New satellite system saves the day

A new search and rescue satellite system covering New Zealand has only been operating in test mode for three days, but has already enabled the potentially lifesaving rescue of an injured tramper in the Tararua Ranges.

The 53-year-old solo tramper broke his leg in two places yesterday, after tumbling 40 metres in a fall near Girdlestone, on the Wairarapa side of the Tararuas. Once he came to a standstill, and assessed his exposed bones, the Wellington man realised he was in a “dodgy situation” – especially if he had to spend a night in the open while so badly injured.

He got the personal locator beacon from the top pocket of his pack, strapped to his chest, and set it off. The signal was received via the new medium-Earth orbit search and rescue (MEOSAR) satellite system, currently operating in test mode, just four minutes later. That was an hour earlier than would have been the case under the system it is replacing – time that proved crucial in getting the man to safety.

With intermittent cloud cover limiting helicopter access, it took a skillful net grab by Amalgamated Helicopters of Carterton, at the end of usable daylight, to get the man to safety.

The MEOSAR system uses a new generation of satellites, orbiting around 20,000 km above the Earth, that are replacing the current low-Earth orbit (LEOSAR) satellites (orbiting at between 800-1000 km), which are being phased out over the next four years.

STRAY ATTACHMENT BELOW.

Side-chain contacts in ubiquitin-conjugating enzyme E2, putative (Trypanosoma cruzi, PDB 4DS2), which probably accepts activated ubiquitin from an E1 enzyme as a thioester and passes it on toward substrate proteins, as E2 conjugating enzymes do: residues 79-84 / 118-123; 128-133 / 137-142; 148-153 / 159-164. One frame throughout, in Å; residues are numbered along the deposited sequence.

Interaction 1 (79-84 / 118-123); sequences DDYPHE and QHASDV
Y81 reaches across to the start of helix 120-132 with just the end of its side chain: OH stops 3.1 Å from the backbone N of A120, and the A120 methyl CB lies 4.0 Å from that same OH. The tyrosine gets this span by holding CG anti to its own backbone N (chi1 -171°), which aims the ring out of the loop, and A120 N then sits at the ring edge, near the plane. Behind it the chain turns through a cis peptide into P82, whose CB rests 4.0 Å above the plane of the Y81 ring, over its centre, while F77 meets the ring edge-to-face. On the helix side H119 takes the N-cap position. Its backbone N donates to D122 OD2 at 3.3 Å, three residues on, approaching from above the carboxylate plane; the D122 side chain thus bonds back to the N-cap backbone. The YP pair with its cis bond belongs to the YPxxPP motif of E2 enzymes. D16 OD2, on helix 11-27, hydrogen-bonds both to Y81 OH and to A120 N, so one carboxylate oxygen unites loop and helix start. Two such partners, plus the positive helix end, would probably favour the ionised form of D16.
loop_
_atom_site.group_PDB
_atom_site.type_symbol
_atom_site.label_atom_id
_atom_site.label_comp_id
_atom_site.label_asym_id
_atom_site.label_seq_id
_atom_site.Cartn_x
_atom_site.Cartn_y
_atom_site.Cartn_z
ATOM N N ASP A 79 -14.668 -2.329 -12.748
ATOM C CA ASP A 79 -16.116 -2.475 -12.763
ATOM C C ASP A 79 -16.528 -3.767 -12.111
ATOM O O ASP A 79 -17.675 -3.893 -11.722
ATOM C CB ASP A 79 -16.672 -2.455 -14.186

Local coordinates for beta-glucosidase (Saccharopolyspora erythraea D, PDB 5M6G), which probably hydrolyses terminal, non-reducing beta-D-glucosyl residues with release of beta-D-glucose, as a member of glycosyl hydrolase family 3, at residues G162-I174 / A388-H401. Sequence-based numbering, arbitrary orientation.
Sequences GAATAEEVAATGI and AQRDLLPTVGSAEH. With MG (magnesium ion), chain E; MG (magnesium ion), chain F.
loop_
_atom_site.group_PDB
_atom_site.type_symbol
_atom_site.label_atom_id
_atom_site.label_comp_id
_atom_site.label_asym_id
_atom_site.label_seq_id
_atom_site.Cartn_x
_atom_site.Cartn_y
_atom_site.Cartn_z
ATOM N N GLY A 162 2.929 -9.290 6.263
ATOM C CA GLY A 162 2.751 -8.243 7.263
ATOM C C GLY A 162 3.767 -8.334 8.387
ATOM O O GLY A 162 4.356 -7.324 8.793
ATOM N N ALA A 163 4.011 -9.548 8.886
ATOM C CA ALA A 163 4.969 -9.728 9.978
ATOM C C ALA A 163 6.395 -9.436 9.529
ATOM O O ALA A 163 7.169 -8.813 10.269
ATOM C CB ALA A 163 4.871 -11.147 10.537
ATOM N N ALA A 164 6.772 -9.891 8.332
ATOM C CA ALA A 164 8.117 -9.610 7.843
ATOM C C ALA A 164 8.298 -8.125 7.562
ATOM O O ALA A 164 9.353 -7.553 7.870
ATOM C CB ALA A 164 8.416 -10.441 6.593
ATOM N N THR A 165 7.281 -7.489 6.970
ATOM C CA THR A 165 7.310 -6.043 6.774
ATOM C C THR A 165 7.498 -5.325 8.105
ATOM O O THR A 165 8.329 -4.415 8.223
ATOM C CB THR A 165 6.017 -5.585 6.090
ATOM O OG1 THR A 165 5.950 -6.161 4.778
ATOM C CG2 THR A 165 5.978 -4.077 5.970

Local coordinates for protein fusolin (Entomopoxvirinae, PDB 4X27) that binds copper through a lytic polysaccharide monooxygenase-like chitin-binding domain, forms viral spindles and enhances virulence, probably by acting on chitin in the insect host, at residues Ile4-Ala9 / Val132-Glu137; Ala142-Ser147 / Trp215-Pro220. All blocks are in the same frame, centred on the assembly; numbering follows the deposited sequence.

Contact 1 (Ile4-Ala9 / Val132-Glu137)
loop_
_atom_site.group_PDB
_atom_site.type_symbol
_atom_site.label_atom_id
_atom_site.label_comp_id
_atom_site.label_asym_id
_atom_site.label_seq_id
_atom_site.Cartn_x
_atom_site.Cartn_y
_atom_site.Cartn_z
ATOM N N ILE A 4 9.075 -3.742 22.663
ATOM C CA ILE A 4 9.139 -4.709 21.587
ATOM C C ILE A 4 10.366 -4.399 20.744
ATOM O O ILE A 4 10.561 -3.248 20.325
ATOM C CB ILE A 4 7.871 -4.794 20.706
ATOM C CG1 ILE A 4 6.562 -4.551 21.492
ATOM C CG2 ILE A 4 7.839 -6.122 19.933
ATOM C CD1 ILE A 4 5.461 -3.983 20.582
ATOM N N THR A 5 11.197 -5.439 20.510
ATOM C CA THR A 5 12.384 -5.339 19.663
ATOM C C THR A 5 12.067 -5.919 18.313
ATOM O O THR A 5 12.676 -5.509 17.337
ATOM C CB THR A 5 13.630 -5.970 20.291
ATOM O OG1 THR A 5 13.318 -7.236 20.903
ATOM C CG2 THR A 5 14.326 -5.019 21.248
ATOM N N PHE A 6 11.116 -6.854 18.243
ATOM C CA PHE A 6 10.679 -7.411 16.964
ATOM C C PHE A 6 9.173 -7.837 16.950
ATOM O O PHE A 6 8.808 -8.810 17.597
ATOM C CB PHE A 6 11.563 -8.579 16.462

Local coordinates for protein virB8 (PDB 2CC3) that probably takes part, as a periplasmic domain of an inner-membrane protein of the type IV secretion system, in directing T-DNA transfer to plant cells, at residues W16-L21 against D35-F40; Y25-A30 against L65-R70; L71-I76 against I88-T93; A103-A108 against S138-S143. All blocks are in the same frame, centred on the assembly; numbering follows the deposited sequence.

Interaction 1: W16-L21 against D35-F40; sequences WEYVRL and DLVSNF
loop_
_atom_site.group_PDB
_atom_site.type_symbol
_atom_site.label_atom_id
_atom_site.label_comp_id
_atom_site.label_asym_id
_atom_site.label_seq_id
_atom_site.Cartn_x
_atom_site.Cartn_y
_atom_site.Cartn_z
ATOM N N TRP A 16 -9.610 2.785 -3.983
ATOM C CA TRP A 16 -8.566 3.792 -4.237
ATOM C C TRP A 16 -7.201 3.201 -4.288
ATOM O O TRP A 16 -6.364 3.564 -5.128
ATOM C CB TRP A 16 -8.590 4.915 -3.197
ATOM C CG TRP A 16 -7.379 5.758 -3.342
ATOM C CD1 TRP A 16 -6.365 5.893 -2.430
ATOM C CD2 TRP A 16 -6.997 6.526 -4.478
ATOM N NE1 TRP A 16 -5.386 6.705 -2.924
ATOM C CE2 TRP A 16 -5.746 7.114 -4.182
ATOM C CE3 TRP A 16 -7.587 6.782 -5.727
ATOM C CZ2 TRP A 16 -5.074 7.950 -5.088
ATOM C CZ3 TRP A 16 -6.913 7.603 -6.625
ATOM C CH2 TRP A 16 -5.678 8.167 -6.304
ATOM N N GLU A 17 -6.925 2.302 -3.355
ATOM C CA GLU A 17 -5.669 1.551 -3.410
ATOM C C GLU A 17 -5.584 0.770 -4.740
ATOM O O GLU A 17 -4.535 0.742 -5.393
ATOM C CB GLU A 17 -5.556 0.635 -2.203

There are currently 18 MEOSAR satellites operating, compared with five LEOSAR satellites. This means beacon signals can be received more quickly, and beacon locations identified with greater accuracy.

RCCNZ Manager Mike Hill says access to information from the system, which is part of a joint search and rescue system with Australia, was arranged with the Australian Maritime Safety Authority on Friday.

“We wanted to have access to the test data to ensure that anything that was useful could be used to aid rescues,” Mike says.

“The extra time created by receiving the signal faster was invaluable, and potentially lifesaving. It meant we could get the search operation underway earlier, and that made all the difference with the limited daylight hours that are available at this time of year.”

The rescued man, an educator and father of three, says he is an experienced solo-tramper and mountain runner. He takes safety very seriously, and when tramping with his sons they know where the beacon is carried and how to operate it.

After the fall, he was conscious he might end up having to survive the night on the mountain. While he had a sleeping bag, pack liner and an emergency blanket, he was concerned that shock would set in further, along with the pain. The 20 metre downhill crawl back to his pack would have also proved a “challenge”, along with getting his dangling leg into the sleeping bag.

The tramper had dragged himself uphill from his pack, in difficult and steep terrain, to try and get cellphone coverage – and to be more visible for a helicopter pick-up. He had made it half-way.

RCCNZ Search Mission Coordinator Chris Henshaw praised the efforts of Amalgamated Helicopters in reaching the man before darkness fell.

“The helicopter crew has done a tremendous job in reaching him at the very end of daylight. With his injuries, a night out in the open would have been very difficult for him.”